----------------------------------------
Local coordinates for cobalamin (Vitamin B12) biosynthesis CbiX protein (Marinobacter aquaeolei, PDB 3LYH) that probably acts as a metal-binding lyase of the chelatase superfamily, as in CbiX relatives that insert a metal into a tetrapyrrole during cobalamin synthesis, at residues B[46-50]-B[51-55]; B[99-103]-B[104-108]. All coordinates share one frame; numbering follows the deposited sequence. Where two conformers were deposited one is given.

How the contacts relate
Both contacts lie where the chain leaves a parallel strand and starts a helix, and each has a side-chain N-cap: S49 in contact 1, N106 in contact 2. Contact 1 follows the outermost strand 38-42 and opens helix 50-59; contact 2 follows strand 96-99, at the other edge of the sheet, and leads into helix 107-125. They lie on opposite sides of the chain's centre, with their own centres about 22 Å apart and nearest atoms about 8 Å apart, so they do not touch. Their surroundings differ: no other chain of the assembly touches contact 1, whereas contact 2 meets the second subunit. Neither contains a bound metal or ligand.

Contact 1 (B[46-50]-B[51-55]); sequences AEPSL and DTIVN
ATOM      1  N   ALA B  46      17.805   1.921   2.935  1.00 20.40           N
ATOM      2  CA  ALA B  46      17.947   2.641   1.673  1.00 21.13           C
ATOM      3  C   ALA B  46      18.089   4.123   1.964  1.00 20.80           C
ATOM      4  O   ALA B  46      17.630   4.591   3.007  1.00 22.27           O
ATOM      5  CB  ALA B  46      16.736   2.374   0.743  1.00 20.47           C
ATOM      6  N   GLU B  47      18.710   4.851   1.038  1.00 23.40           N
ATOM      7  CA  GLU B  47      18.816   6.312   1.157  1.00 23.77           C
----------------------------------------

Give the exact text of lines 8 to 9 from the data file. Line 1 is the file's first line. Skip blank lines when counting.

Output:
ATOM      4  O   ALA B  46      17.630   4.591   3.007  1.00 22.27           O
ATOM      5  CB  ALA B  46      16.736   2.374   0.743  1.00 20.47           C